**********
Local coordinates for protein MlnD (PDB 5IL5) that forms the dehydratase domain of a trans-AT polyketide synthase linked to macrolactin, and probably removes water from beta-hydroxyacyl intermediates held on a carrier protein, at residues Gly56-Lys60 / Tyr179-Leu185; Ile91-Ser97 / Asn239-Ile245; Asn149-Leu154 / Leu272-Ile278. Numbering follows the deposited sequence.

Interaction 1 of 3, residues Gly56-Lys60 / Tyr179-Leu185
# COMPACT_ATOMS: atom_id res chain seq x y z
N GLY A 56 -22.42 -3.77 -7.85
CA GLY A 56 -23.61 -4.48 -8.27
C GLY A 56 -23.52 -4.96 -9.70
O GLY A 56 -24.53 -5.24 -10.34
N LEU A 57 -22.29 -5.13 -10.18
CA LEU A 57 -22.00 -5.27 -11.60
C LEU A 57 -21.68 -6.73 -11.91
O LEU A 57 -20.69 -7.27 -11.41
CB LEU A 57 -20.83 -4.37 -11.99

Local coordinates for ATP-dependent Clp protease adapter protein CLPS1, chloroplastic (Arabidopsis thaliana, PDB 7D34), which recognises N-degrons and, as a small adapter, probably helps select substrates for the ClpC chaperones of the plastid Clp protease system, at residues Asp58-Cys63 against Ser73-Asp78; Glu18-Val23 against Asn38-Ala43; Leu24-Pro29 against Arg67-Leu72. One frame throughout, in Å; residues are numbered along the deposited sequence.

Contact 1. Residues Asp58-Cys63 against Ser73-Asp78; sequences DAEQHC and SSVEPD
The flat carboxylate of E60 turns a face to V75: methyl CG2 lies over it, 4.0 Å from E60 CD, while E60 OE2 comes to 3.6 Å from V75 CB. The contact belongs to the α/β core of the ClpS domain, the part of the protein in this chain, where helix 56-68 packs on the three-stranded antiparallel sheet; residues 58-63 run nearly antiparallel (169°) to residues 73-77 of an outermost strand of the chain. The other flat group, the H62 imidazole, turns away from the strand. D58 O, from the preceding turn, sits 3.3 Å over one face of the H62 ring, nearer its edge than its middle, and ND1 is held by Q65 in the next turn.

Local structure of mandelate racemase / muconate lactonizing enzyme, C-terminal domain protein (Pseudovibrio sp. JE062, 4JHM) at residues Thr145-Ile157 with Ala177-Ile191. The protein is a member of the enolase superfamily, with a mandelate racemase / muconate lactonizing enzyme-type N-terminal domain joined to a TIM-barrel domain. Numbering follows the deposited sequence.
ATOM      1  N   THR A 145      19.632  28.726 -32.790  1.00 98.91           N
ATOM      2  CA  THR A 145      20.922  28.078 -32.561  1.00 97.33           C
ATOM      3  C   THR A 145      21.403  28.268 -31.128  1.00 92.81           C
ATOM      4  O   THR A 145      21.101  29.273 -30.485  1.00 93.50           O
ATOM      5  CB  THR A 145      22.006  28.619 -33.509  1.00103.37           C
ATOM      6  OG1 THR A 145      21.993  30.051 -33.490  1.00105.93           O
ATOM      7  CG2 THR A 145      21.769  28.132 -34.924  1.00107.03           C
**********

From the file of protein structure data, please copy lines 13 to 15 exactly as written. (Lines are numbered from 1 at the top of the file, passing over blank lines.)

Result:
Local coordinates for ATP-dependent Clp protease adapter protein CLPS1, chloroplastic (Arabidopsis thaliana, PDB 7D34), which recognises N-degrons and, as a small adapter, probably helps select substrates for the ClpC chaperones of the plastid Clp protease system, at residues Asp58-Cys63 against Ser73-Asp78; Glu18-Val23 against Asn38-Ala43; Leu24-Pro29 against Arg67-Leu72. One frame throughout, in Å; residues are numbered along the deposited sequence.

Contact 1. Residues Asp58-Cys63 against Ser73-Asp78; sequences DAEQHC and SSVEPD
The flat carboxylate of E60 turns a face to V75: methyl CG2 lies over it, 4.0 Å from E60 CD, while E60 OE2 comes to 3.6 Å from V75 CB. The contact belongs to the α/β core of the ClpS domain, the part of the protein in this chain, where helix 56-68 packs on the three-stranded antiparallel sheet; residues 58-63 run nearly antiparallel (169°) to residues 73-77 of an outermost strand of the chain. The other flat group, the H62 imidazole, turns away from the strand. D58 O, from the preceding turn, sits 3.3 Å over one face of the H62 ring, nearer its edge than its middle, and ND1 is held by Q65 in the next turn.